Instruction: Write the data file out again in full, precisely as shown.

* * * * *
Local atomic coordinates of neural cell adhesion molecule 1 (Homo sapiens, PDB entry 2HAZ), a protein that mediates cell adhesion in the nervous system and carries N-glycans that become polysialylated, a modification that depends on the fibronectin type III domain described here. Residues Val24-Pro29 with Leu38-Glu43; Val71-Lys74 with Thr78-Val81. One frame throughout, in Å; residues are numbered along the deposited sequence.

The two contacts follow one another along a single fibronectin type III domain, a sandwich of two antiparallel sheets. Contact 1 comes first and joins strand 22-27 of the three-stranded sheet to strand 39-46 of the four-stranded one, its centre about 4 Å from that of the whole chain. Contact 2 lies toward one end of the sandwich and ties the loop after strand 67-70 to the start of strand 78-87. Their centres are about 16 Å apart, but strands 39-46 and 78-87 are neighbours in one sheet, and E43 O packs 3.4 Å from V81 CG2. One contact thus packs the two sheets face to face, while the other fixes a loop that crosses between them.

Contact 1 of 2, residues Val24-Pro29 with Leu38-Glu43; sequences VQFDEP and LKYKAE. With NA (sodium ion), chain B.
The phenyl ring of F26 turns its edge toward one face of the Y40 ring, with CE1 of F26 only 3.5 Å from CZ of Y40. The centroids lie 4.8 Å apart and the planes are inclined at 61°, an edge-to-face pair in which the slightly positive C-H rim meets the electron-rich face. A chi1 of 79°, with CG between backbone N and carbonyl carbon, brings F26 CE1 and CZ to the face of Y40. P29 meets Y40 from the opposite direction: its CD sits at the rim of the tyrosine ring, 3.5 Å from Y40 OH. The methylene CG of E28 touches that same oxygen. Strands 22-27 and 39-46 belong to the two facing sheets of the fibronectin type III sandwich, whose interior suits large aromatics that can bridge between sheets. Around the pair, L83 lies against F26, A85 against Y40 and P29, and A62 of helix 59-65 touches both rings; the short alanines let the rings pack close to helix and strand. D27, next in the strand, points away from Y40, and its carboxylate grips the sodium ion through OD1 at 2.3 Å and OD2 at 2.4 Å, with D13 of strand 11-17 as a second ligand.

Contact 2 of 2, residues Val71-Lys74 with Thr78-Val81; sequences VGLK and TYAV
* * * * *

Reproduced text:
Local atomic coordinates of neural cell adhesion molecule 1 (Homo sapiens, PDB entry 2HAZ), a protein that mediates cell adhesion in the nervous system and carries N-glycans that become polysialylated, a modification that depends on the fibronectin type III domain described here. Residues Val24-Pro29 with Leu38-Glu43; Val71-Lys74 with Thr78-Val81. One frame throughout, in Å; residues are numbered along the deposited sequence.

The two contacts follow one another along a single fibronectin type III domain, a sandwich of two antiparallel sheets. Contact 1 comes first and joins strand 22-27 of the three-stranded sheet to strand 39-46 of the four-stranded one, its centre about 4 Å from that of the whole chain. Contact 2 lies toward one end of the sandwich and ties the loop after strand 67-70 to the start of strand 78-87. Their centres are about 16 Å apart, but strands 39-46 and 78-87 are neighbours in one sheet, and E43 O packs 3.4 Å from V81 CG2. One contact thus packs the two sheets face to face, while the other fixes a loop that crosses between them.

Contact 1 of 2, residues Val24-Pro29 with Leu38-Glu43; sequences VQFDEP and LKYKAE. With NA (sodium ion), chain B.
The phenyl ring of F26 turns its edge toward one face of the Y40 ring, with CE1 of F26 only 3.5 Å from CZ of Y40. The centroids lie 4.8 Å apart and the planes are inclined at 61°, an edge-to-face pair in which the slightly positive C-H rim meets the electron-rich face. A chi1 of 79°, with CG between backbone N and carbonyl carbon, brings F26 CE1 and CZ to the face of Y40. P29 meets Y40 from the opposite direction: its CD sits at the rim of the tyrosine ring, 3.5 Å from Y40 OH. The methylene CG of E28 touches that same oxygen. Strands 22-27 and 39-46 belong to the two facing sheets of the fibronectin type III sandwich, whose interior suits large aromatics that can bridge between sheets. Around the pair, L83 lies against F26, A85 against Y40 and P29, and A62 of helix 59-65 touches both rings; the short alanines let the rings pack close to helix and strand. D27, next in the strand, points away from Y40, and its carboxylate grips the sodium ion through OD1 at 2.3 Å and OD2 at 2.4 Å, with D13 of strand 11-17 as a second ligand.

Contact 2 of 2, residues Val71-Lys74 with Thr78-Val81; sequences VGLK and TYAV